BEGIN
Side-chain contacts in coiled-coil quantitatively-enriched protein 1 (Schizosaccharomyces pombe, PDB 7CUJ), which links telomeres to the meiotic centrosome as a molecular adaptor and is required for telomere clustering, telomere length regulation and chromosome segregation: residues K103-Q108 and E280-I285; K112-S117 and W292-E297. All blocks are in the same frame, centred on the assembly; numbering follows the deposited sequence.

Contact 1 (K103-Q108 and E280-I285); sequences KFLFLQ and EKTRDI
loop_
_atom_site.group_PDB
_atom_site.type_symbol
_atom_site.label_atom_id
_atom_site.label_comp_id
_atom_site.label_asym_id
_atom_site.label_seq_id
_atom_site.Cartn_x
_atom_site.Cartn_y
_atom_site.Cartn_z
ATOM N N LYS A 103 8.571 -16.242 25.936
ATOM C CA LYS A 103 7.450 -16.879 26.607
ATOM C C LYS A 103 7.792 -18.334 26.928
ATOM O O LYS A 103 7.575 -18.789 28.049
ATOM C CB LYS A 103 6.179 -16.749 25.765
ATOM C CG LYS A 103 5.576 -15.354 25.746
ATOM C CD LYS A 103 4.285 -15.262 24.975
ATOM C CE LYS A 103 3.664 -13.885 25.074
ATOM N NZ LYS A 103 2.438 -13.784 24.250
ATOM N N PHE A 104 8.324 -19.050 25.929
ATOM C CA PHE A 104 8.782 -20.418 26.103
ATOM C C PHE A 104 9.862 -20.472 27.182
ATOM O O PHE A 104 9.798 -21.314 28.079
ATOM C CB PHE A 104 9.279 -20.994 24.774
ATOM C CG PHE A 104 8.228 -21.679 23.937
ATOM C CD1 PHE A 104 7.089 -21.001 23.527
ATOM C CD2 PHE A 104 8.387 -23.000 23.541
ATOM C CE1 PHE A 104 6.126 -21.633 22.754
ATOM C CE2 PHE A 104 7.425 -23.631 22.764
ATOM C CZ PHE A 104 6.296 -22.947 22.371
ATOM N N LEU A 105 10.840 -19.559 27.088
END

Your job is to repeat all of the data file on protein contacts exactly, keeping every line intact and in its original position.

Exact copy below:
Side-chain contacts in coiled-coil quantitatively-enriched protein 1 (Schizosaccharomyces pombe, PDB 7CUJ), which links telomeres to the meiotic centrosome as a molecular adaptor and is required for telomere clustering, telomere length regulation and chromosome segregation: residues K103-Q108 and E280-I285; K112-S117 and W292-E297. All blocks are in the same frame, centred on the assembly; numbering follows the deposited sequence.

Contact 1 (K103-Q108 and E280-I285); sequences KFLFLQ and EKTRDI
loop_
_atom_site.group_PDB
_atom_site.type_symbol
_atom_site.label_atom_id
_atom_site.label_comp_id
_atom_site.label_asym_id
_atom_site.label_seq_id
_atom_site.Cartn_x
_atom_site.Cartn_y
_atom_site.Cartn_z
ATOM N N LYS A 103 8.571 -16.242 25.936
ATOM C CA LYS A 103 7.450 -16.879 26.607
ATOM C C LYS A 103 7.792 -18.334 26.928
ATOM O O LYS A 103 7.575 -18.789 28.049
ATOM C CB LYS A 103 6.179 -16.749 25.765
ATOM C CG LYS A 103 5.576 -15.354 25.746
ATOM C CD LYS A 103 4.285 -15.262 24.975
ATOM C CE LYS A 103 3.664 -13.885 25.074
ATOM N NZ LYS A 103 2.438 -13.784 24.250
ATOM N N PHE A 104 8.324 -19.050 25.929
ATOM C CA PHE A 104 8.782 -20.418 26.103
ATOM C C PHE A 104 9.862 -20.472 27.182
ATOM O O PHE A 104 9.798 -21.314 28.079
ATOM C CB PHE A 104 9.279 -20.994 24.774
ATOM C CG PHE A 104 8.228 -21.679 23.937
ATOM C CD1 PHE A 104 7.089 -21.001 23.527
ATOM C CD2 PHE A 104 8.387 -23.000 23.541
ATOM C CE1 PHE A 104 6.126 -21.633 22.754
ATOM C CE2 PHE A 104 7.425 -23.631 22.764
ATOM C CZ PHE A 104 6.296 -22.947 22.371
ATOM N N LEU A 105 10.840 -19.559 27.088